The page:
Keep 'em Safe: Medicine Storage and Disposal

Where and how you store your medicine makes a difference

/ Author:  / Reviewed by: Joseph V. Madia, MD Beth Bolt, RPh

The bathroom cabinet may be convenient, but there are better, safer places to store your medications.

When you pick up that prescription at the pharmacy, the first step when you get home should be to store it properly. Medications are expensive, and you want to store them in a way that ensures you get your money's worth. You must also think about protecting others — no one wants to see a child injured because that pretty pink pill looked so much like candy.

"Medication is an important factor in our health and with a little common sense, can be kept safe and used by only the person for whom that medication is intended," said Travis Hale, PharmD, vice president and pharmacist at Remington Drug Co. in Remington, VA, in an interview with dailyRx News.

Skip the Bathroom

Although the bathroom may be convenient — after all, it is called a "medicine cabinet" — it's not really a good place for your medications. The heat and moisture common to a bathroom environment can make your medications less potent or make them break down and go bad early.

Storage Recommendations

Dr. Hale shared some important factors to consider when storing your medications.

"The two most important issues regarding medication storage that patients should be aware of (in terms of medication efficacy) are storing the medication in a environment with a consistent, non-fluctuating temperature in the desired range specific to the medication (most tablets/capsules are ok at room temperature which ranges from 59F-86F, and something like insulin or a reconstituted liquid antibiotic which must be kept refrigerated which ranges from 35F-46F) and an environment free from moisture (ie Not in a bathroom cabinet due to shower steam)," Dr. Hale said.

Instead of chucking your pills into the bathroom cabinet, make sure you take the following precautions:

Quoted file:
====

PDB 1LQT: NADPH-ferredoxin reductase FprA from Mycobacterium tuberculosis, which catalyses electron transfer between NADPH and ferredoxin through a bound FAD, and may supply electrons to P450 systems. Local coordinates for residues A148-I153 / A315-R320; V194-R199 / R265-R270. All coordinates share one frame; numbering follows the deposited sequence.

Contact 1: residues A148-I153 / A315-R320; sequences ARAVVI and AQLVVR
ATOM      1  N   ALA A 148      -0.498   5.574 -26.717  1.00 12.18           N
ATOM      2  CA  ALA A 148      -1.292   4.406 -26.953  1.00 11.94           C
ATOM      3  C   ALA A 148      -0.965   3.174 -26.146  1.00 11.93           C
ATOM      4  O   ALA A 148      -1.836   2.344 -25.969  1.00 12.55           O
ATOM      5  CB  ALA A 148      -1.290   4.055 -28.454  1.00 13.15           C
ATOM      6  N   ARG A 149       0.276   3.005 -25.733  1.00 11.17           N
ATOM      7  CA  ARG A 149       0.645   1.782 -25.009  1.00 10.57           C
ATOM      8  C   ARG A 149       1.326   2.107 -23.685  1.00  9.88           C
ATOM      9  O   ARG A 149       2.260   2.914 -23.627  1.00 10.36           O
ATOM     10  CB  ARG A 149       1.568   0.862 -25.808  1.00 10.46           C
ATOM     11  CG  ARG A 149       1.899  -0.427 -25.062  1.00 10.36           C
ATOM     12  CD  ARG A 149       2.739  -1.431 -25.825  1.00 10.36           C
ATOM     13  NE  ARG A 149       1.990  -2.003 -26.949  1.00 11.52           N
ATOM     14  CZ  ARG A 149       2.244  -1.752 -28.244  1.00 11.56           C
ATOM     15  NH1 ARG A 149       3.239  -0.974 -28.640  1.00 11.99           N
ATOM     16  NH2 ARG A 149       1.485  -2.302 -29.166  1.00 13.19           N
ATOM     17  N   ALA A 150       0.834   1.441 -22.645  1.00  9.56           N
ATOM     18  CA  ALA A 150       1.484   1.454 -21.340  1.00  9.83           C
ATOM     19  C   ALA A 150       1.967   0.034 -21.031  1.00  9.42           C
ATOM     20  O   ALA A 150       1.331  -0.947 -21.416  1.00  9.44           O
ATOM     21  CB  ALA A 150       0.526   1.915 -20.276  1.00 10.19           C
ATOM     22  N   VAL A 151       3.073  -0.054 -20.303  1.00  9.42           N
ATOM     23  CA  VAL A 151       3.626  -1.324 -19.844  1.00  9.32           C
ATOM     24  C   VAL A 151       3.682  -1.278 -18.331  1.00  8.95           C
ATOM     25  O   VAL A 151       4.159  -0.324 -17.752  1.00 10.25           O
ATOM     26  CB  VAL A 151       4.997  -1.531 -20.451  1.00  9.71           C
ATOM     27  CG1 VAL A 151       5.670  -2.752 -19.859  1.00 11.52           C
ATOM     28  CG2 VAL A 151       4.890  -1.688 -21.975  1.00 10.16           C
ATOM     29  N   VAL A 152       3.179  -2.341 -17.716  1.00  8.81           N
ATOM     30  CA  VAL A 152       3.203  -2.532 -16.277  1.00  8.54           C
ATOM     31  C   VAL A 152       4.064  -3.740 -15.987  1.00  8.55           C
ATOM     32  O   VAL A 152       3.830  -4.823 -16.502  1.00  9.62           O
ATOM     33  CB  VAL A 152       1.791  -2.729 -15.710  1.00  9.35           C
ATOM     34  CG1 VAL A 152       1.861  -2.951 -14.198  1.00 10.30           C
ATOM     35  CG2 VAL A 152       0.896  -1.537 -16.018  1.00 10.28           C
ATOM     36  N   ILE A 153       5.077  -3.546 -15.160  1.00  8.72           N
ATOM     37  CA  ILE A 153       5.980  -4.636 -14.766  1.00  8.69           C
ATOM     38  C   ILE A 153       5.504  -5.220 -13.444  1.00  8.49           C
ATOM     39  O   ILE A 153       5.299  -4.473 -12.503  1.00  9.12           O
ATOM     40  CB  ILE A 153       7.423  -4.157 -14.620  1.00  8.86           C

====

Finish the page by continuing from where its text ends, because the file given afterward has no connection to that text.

• Keep your medications in a cool, dry, dark place to prevent damage from heat, light, air or moisture.
  • Store your medicine in a cabinet or drawer with a child-proof latch or lock.
  • Store medications out of the reach or sight of children.
  • Keep your medication with you when you travel.
  • Don’t put medicine in the glove box of a car.
  • Don’t leave medicines where a pet could get into them.
  • Store medicine that might have street resale value or be attractive to addicts under lock and key.

Regarding medication theft, Dr. Hale said it's always good to take extra care to prevent it.

"I always recommend that one not openly discuss their medications with anyone, especially if they are commonly abused narcotic medications," he said. "It's usually someone you trust that pilfers your medications. Even if you think you have nothing to fear, it's better to be safe than sorry when it comes to narcotic medication. All it takes is one wrong person to find out what medications are in your cabinet & then it's just a matter of time before they find a way to get access."

Take Care, Be Safe

Even if your medication is properly stored, it may expire earlier than expected or go bad for some reason. You should not keep medicine beyond its expiration date.

If the medicine looks odd in some way — the color has changed, it smells bad or the texture has changed — don’t take it, even if it hasn’t officially expired. Nor should you take pills that have cracked, stick together, or seem harder or softer than normal.

"We all have medication in our cabinets that is nearing expiration or has expired and we wonder if it's still good to take," Dr. Hale said. "If the medication has been kept in a non-ideal environment, I would lean towards pitching the medication and buying an in-date product."

Dispose of Unused or Expired Medications

Once a medication has expired, it’s important to dispose of any remaining pills or liquid correctly. Don’t just flush it down the toilet. Some medications can contaminate the water supply or cause other problems.

In some communities, your local trash and recycling service or the public health department may have a program that disposes or unwanted medications. Your pharmacist should know if such a program exists in your area.

Safeguard My Meds, a patient education website, also makes these suggestions:

  • Take a medication inventory twice a year and check for outdated medicine.
  • Contact a pharmacist to find out how to dispose of the medicine, as different medicines require different disposal methods.

Other Suggestions

If the pharmacist says you can throw it in the trash, mix the medicine with kitty litter or used coffee grounds to decrease the risk of it being stolen and make it less attractive to animals. The US Food and Drug Administration (FDA) recommends you deface or remove labels on medication bottles to protect your identity and keep your health information private.

Special Cases

A few medications require special consideration in terms of storage and disposal. For instance, although you can keep an opened bottle of insulin at room temperature for 30 days, the American Diabetes Association recommends you store unopened insulin in the refrigerator.

The FDA notes that inhaled medications could be dangerous if punctured or thrown in a fire.

If you have any questions about storage or disposal of your medications, contact a pharmacist.

Review Date: 
March 12, 2015